Supporting the CSU’s call to end student exploitation

Graphic by Alexa Hawksworth.

School can only teach you so much. This is what makes internships so valuable. They are an opportunity to get real-world, first-hand experience in your field before entering the job market. But as some posters displayed around campus assert: “Exposure” doesn’t pay the bills.

These posters are part of the 2017-2018 Concordia Student Union (CSU) campaign against unpaid internships. According to their website, unpaid internships became popular after the 2008 economic crash. “Unpaid internships, specifically, download the pressure of getting a good education onto the individual while taking that pressure off of the government and the employer,” the CSU’s campaign pamphlet reads.

While some students may have the financial capability to take on this pressure, many students simply can’t afford to dedicate time to a job that doesn’t pay. According to a 2013 Statistics Canada survey, 52 per cent of students between the ages of 20 and 24 relied on employment to fund their education. Other students may need an income to pay for rent, to buy food or to support their children. For many students, earning money is a necessity while in school, and juggling a full course load, a part-time job and an internship simply isn’t possible.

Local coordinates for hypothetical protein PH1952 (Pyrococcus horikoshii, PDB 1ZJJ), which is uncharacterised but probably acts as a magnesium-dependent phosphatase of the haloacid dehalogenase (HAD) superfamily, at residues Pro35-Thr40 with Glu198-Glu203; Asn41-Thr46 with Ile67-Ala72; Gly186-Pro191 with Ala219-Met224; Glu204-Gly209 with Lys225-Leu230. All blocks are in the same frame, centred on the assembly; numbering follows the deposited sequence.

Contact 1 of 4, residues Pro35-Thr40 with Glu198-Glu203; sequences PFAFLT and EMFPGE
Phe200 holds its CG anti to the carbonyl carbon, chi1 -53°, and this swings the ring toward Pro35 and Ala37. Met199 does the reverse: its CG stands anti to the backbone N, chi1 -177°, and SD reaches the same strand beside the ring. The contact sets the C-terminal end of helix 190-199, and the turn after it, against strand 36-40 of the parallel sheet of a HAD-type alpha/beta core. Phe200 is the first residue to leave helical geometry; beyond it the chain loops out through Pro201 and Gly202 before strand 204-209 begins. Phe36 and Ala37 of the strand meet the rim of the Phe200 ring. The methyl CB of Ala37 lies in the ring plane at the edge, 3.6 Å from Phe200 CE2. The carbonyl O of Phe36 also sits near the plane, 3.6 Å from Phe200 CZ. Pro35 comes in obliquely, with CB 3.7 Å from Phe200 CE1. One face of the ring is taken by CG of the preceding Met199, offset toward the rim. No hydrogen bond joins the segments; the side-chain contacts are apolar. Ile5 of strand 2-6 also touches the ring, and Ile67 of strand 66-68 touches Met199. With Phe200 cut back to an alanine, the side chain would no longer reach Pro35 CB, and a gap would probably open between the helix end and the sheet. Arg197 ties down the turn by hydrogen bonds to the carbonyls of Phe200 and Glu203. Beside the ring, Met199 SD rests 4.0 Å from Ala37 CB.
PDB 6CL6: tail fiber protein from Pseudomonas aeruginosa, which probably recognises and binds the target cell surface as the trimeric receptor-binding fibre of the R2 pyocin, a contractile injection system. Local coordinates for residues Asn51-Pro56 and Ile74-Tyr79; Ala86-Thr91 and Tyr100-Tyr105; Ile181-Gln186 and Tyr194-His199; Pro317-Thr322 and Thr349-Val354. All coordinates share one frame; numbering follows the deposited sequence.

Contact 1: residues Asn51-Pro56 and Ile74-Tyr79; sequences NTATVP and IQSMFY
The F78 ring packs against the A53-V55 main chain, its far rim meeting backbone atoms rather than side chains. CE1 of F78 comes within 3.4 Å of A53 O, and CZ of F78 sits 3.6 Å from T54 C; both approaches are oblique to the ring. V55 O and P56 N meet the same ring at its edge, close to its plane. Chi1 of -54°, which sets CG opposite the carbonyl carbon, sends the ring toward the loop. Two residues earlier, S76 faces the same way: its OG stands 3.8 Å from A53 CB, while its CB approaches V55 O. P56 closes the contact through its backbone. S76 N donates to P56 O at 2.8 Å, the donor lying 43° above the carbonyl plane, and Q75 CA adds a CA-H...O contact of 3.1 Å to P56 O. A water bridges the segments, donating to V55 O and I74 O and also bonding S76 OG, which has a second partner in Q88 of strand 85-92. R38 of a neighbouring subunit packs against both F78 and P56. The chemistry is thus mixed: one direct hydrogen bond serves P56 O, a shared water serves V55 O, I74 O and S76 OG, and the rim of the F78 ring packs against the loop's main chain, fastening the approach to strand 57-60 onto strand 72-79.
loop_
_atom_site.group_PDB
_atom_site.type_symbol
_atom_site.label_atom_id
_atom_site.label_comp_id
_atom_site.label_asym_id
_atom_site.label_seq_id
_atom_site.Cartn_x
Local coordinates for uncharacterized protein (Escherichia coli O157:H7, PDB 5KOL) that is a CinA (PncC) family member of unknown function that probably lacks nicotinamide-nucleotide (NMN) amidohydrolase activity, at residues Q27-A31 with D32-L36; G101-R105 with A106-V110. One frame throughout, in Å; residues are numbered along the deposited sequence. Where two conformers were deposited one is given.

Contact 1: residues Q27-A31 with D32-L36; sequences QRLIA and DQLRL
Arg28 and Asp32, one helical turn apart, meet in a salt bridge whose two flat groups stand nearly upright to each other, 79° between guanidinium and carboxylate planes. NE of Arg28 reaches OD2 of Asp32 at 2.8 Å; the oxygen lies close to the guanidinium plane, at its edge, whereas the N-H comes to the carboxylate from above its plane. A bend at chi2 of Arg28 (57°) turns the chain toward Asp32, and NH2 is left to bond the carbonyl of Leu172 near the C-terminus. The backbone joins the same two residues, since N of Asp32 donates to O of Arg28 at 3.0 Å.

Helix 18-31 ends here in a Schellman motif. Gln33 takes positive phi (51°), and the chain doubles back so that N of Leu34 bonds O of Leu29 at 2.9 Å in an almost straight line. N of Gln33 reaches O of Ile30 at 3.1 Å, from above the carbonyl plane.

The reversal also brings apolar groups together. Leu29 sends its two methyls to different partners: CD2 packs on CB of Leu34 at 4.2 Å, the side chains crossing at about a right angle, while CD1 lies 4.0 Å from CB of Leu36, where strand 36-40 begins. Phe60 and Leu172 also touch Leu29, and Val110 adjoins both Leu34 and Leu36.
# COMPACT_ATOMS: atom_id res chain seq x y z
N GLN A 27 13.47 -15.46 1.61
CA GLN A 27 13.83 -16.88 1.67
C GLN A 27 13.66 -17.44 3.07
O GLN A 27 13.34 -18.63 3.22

It might come as surprising to some of you, but unpaid internships are actually illegal in Quebec. However, there are three exceptions listed in Quebec’s Act Respecting Labour Standards. Internships that are either part of a program provided by an approved educational institution, completed at a non-profit organization with community purposes or part of a vocational training program are not required to be paid in Quebec.

That first exception is of particular significance to Concordia students. While internships for credit can be an exciting way to learn outside of the conventional classroom setting, there is debate over whether the value of that experience merits students giving away their labour for free.

Among the CSU’s calls to action for the provincial government is the need to create standardized criteria for internships. We at The Concordian support this initiative. In a perfect world, all internships would be paid. But if students are going to be working for free, the government needs to ensure that the line has clearly been drawn between what constitutes a valuable learning experience and what is simply student exploitation.

Graphic by Alexa Hawksworth 

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